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Delirium is a medical term used to describe an acute (i.e. relatively recent) decline in attention-focus, perception, and cognition. Delirium is probably the single most common acute disorder affecting adults in general hospitals. It affects 10-20% of all hospitalized adults, and 30-40% of elderly hospitalized patients.

Delirium itself is not a disease, but rather a clinical syndrome (a set of symptoms), which result from an underlying disease or new problem with mentation. Like its components (inability to focus attention and various impairments in awareness and temporal and spacial orientation), delirium is simply the common symptomatic manifestation of early brain or mental dysfunction (for any reason).

Common usage of the term verses medical usage

In common usage, delirium is often used to refer to drowsiness and disorientation. In broader medical terminology, however, a number of other symptoms, including sudden inability of focus attention, and even (occasionally) sleeplessness and severe aggitation and irritability, are also defined as "delirium."

There are several medical definitions of delirium (including those in the DSM-IV and ICD-10). However, all include some core features.

The core features are:

  • disturbance of consciousness (that is, reduced clarity of awareness of the environment, with reduced ability to focus, sustain, or shift attention)
  • change in cognition (e.g., memory impairment) or a perceptual disturbance
  • onset of hours to days, and tendency to fluctuate.

Common features also tend to include:

  • intrusive abnormalities of awareness and affect, such as hallucinations or inappropriate emotional states.


Differential points from other processes and syndromes that cause cognitive dysfunction:

  • Delirium may be distinguished from psychosis, in which consciousness and cognition may not be impaired (however, there may be overlap, as some acute psychosis, especially with mania, is capable of producting delerium states).
  • Delirium is distinguished from dementia (chronic organic brain syndrome) which describes an "acquired" (non-congenital) and usually irreversible intellectual impairment. Dementia usually results from an identifiable degenerative brain disease (for example Alzheimer disease or Huntington's disease).
  • Delirium is distinguished by time-course from the confusion and lack of attention which result from long term learning disorders and varieties of congenital brain dysfunction. Delirium has been also referred to as 'acute confusional state' or 'acute brain syndrome'. The key word in both of these descriptions is "acute," as delirium may share many of the clinical (symptomatic) features of dementia or Attention-deficit hyperactivity disorder, with the exception of duration.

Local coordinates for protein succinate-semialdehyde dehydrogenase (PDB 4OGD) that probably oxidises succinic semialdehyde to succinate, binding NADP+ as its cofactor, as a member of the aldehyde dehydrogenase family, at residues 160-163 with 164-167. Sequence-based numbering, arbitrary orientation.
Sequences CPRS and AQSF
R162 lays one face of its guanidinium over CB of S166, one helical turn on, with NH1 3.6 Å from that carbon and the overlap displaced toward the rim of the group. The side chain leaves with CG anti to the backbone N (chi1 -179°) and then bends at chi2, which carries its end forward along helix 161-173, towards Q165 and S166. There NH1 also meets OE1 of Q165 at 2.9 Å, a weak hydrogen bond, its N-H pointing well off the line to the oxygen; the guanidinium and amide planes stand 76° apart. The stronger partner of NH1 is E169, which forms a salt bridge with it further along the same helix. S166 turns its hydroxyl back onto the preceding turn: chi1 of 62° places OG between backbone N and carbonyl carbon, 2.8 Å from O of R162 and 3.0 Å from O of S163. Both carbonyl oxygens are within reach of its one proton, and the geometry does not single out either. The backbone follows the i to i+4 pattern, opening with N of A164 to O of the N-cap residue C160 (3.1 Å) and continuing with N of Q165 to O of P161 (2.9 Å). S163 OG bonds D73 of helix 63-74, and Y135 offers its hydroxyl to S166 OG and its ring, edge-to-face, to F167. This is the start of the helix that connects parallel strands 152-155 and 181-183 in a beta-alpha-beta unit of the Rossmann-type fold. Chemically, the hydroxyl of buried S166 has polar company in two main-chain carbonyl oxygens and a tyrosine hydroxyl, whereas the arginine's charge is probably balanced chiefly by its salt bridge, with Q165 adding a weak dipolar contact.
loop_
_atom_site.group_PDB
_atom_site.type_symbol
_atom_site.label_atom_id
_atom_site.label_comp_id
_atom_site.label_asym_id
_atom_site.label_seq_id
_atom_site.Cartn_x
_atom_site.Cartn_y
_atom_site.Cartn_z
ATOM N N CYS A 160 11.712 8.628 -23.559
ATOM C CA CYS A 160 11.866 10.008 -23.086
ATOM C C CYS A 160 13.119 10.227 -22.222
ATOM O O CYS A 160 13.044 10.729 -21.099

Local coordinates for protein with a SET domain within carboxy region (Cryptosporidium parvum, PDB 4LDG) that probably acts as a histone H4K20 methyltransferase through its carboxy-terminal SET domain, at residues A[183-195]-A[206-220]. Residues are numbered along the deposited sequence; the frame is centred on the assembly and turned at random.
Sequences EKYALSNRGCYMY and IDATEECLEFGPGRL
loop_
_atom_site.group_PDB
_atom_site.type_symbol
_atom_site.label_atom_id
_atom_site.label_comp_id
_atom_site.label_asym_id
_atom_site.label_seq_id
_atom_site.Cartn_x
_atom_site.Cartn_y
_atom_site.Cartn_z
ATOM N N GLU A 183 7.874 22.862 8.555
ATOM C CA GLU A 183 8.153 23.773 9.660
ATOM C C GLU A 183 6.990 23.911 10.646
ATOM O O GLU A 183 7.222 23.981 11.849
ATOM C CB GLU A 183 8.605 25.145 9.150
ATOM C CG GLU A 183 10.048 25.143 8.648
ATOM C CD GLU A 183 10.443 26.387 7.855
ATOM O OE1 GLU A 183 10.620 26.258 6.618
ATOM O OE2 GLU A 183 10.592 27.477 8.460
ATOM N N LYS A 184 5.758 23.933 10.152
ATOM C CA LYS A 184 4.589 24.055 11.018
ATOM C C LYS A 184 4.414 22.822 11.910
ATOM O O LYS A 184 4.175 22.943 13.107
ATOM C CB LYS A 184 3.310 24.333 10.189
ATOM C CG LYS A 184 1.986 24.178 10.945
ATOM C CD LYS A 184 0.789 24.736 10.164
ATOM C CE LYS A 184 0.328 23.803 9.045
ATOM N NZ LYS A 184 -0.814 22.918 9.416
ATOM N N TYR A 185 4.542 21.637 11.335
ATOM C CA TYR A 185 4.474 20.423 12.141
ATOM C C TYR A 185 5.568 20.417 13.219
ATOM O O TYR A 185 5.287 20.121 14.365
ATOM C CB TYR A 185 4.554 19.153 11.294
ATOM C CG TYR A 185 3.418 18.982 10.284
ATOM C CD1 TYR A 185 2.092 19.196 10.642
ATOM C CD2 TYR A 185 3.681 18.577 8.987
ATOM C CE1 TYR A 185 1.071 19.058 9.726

Delirium may be caused by severe physical or mental illness, or any process which interferes with the normal metabolism or function of the brain. Fever, poisons (including toxic drug reactions), brain injury, surgery, severe lack of food or water, drug and severe alcohol withdrawal are all known to cause delirium.

In addition, there is an interaction between acute and chronic symptoms of brain dysfuction; delirious states are more easily produced in people already suffering with underlying chronic brain dysfunction.

Commonly concuring mental symptoms

Confusion and disorientation

Confusion may occur with delirium, in which the sufferer loses the capacity for clear and coherent thought. It may be apparent in disorganised or incoherent speech, the inability to concentrate, or a lack of goal directed thinking.

Disorientation (another symptom of confusion) describes the loss of awareness of the surroundings, environment and context in which the person exists. Disorientation may occur in time (not knowing what time of day, day of week, month, season or year it is), place (not knowing where you are) or person (not knowing who you are).

Additional cognitive impairments which may appear in delirium